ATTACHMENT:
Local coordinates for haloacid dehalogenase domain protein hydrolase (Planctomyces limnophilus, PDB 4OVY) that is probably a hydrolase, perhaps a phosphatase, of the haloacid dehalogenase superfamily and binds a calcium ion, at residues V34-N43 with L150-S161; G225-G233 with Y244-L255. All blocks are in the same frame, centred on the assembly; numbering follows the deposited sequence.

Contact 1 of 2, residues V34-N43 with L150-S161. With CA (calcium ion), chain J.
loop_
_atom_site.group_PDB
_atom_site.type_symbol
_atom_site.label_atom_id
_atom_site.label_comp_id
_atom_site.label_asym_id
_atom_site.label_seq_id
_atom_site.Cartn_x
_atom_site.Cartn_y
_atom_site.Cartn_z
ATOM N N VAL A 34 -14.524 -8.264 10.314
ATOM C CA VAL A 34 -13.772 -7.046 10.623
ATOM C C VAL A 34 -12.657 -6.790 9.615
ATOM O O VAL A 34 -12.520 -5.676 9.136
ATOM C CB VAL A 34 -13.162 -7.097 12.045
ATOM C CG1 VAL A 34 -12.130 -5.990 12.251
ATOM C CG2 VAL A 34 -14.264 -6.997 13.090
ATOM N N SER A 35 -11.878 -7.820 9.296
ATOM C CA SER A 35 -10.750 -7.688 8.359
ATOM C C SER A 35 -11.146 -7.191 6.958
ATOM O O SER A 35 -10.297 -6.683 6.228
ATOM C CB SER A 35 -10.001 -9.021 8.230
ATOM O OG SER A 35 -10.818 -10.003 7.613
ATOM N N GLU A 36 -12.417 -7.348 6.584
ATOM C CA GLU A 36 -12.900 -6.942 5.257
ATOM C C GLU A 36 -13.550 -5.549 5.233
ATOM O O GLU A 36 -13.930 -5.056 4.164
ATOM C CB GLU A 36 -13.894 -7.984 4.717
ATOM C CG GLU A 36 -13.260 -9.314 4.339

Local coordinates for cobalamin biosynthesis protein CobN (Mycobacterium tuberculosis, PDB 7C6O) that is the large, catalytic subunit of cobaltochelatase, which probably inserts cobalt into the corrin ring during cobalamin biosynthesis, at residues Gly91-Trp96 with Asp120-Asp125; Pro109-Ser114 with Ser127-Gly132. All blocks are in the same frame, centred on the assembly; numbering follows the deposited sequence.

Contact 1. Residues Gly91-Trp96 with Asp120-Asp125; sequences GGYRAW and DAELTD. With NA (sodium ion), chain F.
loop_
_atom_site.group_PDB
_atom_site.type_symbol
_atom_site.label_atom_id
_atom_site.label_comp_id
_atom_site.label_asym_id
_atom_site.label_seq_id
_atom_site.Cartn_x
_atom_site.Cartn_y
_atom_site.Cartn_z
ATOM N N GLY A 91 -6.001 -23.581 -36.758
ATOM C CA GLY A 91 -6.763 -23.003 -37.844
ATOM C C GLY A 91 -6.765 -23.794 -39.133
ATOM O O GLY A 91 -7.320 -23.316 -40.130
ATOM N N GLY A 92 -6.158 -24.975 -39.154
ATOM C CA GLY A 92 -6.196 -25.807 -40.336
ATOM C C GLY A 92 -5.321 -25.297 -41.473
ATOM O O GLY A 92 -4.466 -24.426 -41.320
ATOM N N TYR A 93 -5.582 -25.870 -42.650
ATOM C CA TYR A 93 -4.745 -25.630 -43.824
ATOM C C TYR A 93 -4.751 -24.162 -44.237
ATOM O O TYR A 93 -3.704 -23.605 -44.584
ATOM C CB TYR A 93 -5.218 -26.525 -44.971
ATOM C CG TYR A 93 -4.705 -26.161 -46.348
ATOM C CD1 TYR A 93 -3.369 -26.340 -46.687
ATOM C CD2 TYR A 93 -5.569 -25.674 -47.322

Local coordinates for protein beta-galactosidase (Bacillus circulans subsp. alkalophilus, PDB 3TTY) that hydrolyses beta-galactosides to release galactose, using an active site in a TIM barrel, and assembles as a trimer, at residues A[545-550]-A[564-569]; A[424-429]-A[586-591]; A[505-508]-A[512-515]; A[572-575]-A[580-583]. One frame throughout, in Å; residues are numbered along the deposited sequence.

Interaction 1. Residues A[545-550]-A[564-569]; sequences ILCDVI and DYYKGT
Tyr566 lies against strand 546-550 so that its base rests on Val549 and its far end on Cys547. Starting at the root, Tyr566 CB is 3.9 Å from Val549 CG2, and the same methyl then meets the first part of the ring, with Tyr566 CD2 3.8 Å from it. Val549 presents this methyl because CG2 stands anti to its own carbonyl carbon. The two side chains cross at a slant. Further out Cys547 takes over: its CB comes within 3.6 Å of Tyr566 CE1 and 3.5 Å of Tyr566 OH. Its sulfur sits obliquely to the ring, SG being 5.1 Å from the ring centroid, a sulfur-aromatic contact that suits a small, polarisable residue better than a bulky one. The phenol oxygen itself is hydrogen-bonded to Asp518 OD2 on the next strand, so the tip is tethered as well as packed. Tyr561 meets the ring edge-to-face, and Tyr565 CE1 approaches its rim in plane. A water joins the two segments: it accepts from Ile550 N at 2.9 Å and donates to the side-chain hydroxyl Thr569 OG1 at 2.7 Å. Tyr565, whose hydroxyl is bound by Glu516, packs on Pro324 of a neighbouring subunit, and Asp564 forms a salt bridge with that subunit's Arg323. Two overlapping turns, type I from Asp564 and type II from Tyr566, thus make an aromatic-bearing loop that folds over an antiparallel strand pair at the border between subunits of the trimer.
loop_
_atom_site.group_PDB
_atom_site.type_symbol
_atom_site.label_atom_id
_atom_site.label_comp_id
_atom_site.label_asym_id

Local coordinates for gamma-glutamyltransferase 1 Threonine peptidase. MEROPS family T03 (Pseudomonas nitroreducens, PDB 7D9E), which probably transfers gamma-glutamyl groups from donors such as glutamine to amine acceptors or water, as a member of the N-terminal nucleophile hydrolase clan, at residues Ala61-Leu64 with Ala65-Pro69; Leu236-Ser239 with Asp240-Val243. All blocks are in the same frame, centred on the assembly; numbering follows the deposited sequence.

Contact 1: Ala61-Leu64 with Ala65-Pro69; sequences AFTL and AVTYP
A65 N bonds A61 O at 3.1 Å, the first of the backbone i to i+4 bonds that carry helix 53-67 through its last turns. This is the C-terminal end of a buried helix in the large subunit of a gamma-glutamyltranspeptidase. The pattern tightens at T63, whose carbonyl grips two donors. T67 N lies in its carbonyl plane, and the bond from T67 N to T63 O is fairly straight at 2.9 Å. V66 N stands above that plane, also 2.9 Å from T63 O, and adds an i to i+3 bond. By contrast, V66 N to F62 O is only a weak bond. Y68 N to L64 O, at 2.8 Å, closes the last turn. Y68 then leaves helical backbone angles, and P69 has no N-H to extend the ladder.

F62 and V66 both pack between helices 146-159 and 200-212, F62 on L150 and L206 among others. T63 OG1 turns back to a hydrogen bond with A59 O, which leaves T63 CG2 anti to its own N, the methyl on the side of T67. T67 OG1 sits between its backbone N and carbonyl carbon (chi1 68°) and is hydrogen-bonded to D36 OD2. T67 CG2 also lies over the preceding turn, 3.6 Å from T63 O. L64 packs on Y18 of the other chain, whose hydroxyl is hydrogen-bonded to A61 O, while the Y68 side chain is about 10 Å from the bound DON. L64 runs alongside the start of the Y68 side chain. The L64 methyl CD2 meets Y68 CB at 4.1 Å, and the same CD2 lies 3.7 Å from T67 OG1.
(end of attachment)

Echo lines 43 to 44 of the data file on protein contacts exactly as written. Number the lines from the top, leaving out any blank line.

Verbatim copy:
_atom_site.Cartn_z
ATOM N N GLY A 91 -6.001 -23.581 -36.758